Her leg took a long time to heal. Deborah did wear compression stockings after her first DVT, and occasionally in between her first and second. No one ever mentioned a possible complication of post-thrombotic syndrome (PTS). She was home for a week after her hospitalization, and went back to work the week

after. She was cautious about using her leg, but it didn’t stop her. She and Matt adopted two adorable kittens, which put her on cloud nine!

She spent the next few weekends with friends she had not seen for awhile, and they caught up on old times. We think of it now as her way of being with them before her passing. About a week before her death, Deborah complained to Matt that she felt short of breath, which she thought was either summer heat, allergy- induced asthma from the kittens, or some weight gain.

She felt a little better after she used the inhaler that was prescribed for her, because her undiagnosed PE was being treated as allergic asthma. Her doctors did not tell Deborah to look for signs and symptoms of a PE, although she once mentioned to me that her shortness of breath might be due to a blood clot, but she convinced herself otherwise, because her inhaler improved her symptoms. She felt winded during a family celebration in early July, but seemed and acted like herself.

That same day, she asked her doctor to prescribe another inhaler for her breathlessness. Again, this was the same doctor who was aware of her DVT and FVL. Before she could fill her prescription for the second inhaler, I got a frantic call from Deborah to tell me that she called EMS because she was having major difficulty breathing. I called Matt and Cindy, and rushed to her house, which was less than 5 miles from me.

EMS was wheeling her out to the ambulance when I arrived, and she was alert and looking around. I followed the ambulance, and watched it turned on its emergency signal. I am very religious, yet I don’t even remember praying at that life-changing moment, which shows how stunned I was.

I went to the hospital where Matt and Cindy met me. A doctor and nurse asked us to come into a private room, which we knew meant bad news, so we asked that he tell us in the waiting room. He told us that Deborah passed away in the ambulance on the way to the hospital and could not be revived. I muttered some unpleasant words, and everything else became a memory in slow motion.

The doctors were shocked, so I said it was a blood clot, because she had FVL. Deborah had told the EMS workers about her history, but it was not passed on to the ER personnel. Sudden death is a terribly sad result of a pulmonary embolism. An autopsy confirmed her PE. If only I had found out about the possibility of a PE after a DVT some other way.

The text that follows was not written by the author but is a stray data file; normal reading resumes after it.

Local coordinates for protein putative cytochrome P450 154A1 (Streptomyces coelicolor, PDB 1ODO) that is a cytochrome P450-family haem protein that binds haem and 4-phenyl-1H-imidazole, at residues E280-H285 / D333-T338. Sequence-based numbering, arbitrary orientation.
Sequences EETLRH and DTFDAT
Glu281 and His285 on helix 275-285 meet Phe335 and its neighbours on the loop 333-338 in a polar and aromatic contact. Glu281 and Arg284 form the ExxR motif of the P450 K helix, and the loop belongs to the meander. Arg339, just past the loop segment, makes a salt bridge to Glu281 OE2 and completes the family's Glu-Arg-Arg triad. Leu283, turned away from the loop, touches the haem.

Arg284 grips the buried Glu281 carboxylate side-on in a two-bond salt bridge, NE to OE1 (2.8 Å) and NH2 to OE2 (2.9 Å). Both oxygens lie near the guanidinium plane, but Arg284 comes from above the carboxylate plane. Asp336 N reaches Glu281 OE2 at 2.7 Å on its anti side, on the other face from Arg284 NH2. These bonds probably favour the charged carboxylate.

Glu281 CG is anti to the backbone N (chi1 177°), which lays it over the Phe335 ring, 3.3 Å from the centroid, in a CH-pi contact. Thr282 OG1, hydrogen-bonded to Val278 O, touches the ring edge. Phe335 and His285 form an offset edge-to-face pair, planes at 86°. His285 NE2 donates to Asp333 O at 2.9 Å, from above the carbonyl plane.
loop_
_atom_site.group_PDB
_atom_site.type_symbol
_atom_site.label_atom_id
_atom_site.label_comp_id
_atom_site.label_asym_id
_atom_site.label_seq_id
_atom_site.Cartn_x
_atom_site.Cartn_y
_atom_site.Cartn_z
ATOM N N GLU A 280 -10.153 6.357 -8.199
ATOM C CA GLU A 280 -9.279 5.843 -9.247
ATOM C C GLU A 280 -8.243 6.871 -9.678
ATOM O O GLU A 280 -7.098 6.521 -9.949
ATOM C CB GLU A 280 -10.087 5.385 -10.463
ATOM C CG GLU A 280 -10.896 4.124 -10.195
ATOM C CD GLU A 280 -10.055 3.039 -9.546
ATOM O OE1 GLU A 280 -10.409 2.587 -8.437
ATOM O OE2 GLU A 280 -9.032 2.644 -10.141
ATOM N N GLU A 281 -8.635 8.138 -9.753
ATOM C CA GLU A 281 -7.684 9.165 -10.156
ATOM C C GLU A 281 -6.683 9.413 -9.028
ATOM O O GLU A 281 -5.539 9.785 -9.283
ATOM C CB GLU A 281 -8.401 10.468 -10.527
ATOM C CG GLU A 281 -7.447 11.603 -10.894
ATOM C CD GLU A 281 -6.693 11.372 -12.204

A PE took the life of a sister, a love, a friend, an aunt, and my twin. Shortly after we buried Deborah, I had a vivid dream of her telling me that I needed to get the word out about FVL. So I am trying!

I wanted to learn more, because my older sister also is positive for FVL. I decided to use the power of social media, so that I could reach out to others. I want to make a difference and alert others about factor V Leiden and risk for blood clots. I created a Facebook page called Forever Deborah to distribute this information, and am happy to say that it is a success.

Losing Deborah is difficult, but I get strength from my memories of her. I have learned so much, and want to thank Stop the Clot® for its web site that is a source of much information on blood clots and clotting disorders. I want people to recognize risks, signs and symptoms and need for treatment of DVT and PE. There isn’t a day that goes by that I don’t wish I did more to encourage my twin to go to the doctor or to the ER sooner. I couldn’t save my sister, but if I can help even one person, it’s worth it. This is what Deborah would want.

I was lucky to have Deborah in my life, and am grateful for my family and friends. Deborah’s death still teaches us some lessons. Cindy has seen a hematologist and has tested positive for factor VIII and FVL (which we knew). They are keeping an eye on her and she takes daily aspirin.

I am so thankful that Cindy is clot free thus far. Deborah’s death left a hole in my heart. After all, she was my twin. The heaviness in my heart is lifted by hearing inspiring stories of survival. I have hope in the future! Together, we can all Stop The Clot®!

Take Home Messages

Persist when there are signs and symptoms of a DVT, because it can be dismissed as a Charley horse

Seek care immediately for serious symptoms, such as unusual shortness of breath

Keep in mind that shortness of breath after a DVT is more likely to be a PE than newly diagnosed asthma

Homozygous (two copies of the gene) FVL carries a higher risk for blood clots than heterozygous (one copy)

Aspirin prevents arterial clots more than venous clots

Hormonal birth control adds to risk for blood clots and should be stopped after a DVT

What was diagnosed as cellulitis in this story may have been a second DVT

Compression hose prevents post-thrombotic syndrome, a complication of DVT

Jessica Stadler’s DVT/PE Story

Jessica Stadler went from being a healthy, active young woman to someone with 3 pulmonary emboli (PEs), and she wants to alert everyone to the signs and symptoms of DVT and PE, so that they seek care right away.

I have always been considered the healthy one among my friends and family. As an athletic young woman, I have grown up athletic, am active, and exercise almost every day. I also eat healthily. I never thought that I would find myself in a hospital on bed rest at age 20 due to a pulmonary embolism (PE). I did a frantic phone search on PE to learn about what was happening and each description contained the word fatal. This was not reassuring. Even though I had no idea what the next few days would hold, I was confident that God was right there with me. I found myself wondering whether I would wake up the next morning.